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Comedian Aisling 'overwhelmed' at flood of tributes to heartfelt piece


Aisling Bea. Photo: Dave Benett/Getty Images

Aisling Bea. Photo: Dave Benett/Getty Images

Aisling Bea. Photo: Dave Benett/Getty Images

Comedian Aisling Bea says she has been blown away by the reaction to her heart-felt piece about losing her dad to suicide when she was three years old.

The Kildare native (33) penned an article for a British newspaper chronicling how she learned to cope with losing her beloved father in such tragic circumstances 30 years ago.

She received thousands of responses to her beautifully written article, which went viral on social media over the weekend.

Writing afterwards, she said she was "so overwhelmed by the floods of stories/love from people, maybe it shows the aching need for the stigma of suicide to be broken".

"When I was young, there seemed to be no stories about this often taboo and lonely subject," she added.

"Share if you think it might connect with someone."

Many well-known celebrities, who have also been honest about their struggles with mental health issues, sent Aisling messages about her piece.

Among them were Catastrophe star Rob Delaney and Niall Breslin, who said it was an "absolutely earth-shaking piece of writing. Every cell in my body felt it".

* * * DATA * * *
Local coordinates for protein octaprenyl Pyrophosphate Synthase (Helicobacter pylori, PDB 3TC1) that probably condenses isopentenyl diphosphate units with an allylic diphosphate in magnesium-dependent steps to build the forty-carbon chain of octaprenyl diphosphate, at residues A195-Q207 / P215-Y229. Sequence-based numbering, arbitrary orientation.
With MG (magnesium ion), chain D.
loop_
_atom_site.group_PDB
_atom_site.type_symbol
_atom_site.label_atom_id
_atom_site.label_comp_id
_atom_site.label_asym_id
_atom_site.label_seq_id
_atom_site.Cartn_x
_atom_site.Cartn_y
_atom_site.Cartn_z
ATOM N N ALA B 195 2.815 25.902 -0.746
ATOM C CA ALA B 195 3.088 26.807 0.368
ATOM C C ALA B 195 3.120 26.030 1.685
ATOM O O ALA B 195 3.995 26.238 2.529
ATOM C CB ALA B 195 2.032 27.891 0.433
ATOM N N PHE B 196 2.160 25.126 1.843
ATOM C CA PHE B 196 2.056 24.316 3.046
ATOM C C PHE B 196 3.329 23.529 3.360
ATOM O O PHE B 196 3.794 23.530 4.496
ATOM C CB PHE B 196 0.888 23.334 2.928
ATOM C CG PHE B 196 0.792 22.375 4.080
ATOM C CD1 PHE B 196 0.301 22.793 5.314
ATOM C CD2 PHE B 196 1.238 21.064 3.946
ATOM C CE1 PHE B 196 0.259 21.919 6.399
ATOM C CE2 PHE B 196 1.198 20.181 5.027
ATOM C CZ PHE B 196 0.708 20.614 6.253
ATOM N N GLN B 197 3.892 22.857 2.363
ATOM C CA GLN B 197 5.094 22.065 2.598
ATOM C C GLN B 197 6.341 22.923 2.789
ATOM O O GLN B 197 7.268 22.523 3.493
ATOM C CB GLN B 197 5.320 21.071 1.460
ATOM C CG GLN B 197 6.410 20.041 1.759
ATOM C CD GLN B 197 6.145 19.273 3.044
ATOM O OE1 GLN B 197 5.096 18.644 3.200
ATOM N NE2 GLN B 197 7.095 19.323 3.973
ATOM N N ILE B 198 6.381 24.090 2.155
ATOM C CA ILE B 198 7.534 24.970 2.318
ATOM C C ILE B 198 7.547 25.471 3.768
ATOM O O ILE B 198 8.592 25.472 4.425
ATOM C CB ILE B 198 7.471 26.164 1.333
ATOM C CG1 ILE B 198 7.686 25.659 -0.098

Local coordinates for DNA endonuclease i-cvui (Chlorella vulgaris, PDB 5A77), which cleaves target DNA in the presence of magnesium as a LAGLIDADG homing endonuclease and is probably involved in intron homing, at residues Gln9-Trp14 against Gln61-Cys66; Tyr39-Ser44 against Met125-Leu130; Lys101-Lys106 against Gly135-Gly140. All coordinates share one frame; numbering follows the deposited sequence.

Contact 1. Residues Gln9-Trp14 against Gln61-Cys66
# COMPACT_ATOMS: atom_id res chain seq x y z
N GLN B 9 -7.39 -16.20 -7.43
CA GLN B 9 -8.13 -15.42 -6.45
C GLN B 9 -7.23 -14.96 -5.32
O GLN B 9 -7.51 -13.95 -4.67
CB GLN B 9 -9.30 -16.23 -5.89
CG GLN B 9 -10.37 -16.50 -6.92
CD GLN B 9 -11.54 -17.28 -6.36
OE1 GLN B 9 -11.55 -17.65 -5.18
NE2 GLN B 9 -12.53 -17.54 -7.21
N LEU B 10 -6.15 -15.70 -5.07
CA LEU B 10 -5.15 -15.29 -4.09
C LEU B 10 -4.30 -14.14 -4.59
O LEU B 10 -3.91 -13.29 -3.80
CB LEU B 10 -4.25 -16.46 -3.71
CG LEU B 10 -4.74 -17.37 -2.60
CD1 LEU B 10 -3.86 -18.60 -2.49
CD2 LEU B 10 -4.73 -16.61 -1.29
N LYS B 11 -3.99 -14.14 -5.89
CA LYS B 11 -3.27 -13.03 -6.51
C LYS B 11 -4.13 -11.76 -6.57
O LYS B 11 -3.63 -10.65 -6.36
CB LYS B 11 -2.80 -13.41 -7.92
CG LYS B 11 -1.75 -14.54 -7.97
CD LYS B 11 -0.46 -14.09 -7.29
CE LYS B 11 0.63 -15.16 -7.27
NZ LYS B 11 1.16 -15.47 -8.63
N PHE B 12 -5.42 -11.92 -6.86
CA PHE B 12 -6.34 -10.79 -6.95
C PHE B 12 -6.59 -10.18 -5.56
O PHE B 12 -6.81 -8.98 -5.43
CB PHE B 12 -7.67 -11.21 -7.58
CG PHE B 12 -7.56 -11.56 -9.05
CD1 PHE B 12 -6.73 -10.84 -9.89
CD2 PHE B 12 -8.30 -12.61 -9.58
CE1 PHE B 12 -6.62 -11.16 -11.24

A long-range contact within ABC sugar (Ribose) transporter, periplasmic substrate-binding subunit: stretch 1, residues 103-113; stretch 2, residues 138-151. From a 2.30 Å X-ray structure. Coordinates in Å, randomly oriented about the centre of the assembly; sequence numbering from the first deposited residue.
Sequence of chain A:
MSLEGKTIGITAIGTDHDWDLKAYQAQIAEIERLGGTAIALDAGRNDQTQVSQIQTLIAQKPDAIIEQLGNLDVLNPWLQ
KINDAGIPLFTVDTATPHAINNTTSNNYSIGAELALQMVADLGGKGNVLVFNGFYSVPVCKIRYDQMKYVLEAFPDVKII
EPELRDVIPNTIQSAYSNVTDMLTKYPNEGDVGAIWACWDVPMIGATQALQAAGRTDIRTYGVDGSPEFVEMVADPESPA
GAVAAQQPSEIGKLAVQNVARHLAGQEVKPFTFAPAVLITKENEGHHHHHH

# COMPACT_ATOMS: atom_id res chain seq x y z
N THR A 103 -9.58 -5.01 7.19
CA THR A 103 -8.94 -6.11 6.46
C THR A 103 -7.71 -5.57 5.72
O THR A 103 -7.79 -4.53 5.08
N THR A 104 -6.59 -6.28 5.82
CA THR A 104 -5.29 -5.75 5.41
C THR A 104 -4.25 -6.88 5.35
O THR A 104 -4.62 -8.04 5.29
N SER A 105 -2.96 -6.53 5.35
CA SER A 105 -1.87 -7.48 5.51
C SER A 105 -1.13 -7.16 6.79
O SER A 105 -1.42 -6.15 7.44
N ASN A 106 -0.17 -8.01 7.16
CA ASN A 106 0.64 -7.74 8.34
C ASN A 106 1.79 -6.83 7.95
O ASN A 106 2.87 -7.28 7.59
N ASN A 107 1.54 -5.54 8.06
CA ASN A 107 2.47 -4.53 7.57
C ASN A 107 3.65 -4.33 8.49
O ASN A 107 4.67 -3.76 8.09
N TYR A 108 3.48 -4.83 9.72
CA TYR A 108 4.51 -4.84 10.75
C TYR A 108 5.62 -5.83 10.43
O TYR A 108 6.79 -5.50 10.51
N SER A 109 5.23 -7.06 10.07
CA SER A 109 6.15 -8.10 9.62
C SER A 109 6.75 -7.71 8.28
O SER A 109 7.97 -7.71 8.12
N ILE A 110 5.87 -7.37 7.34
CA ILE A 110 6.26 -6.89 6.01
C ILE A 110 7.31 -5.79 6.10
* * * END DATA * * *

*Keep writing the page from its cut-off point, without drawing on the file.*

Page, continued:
In the article, Aisling chronicled how she and her sister grew up not knowing the circumstances surrounding his death, but on the 10th anniversary her mum sat them down to explain that he died by suicide.

"Once she had told us, I did not want to talk about him. Ever again. I now hated him," she wrote.

"He had not been 'taken' from us, he had left. His suicide felt like the opposite of parenting. Abandonment. Selfishness. Taking us for granted."

She was hurt that a letter he left behind never mentioned her or her sister.

But her family were recently given a box of his personal belongings from his previous employer, which included countless photos of her as a child.

"The photos in the box had been collected from his desk after he had died," Aisling recalled.

"They were nearly all of me. He had all of these photos stuck on his desk.

"I was probably the last thing he looked at before he died."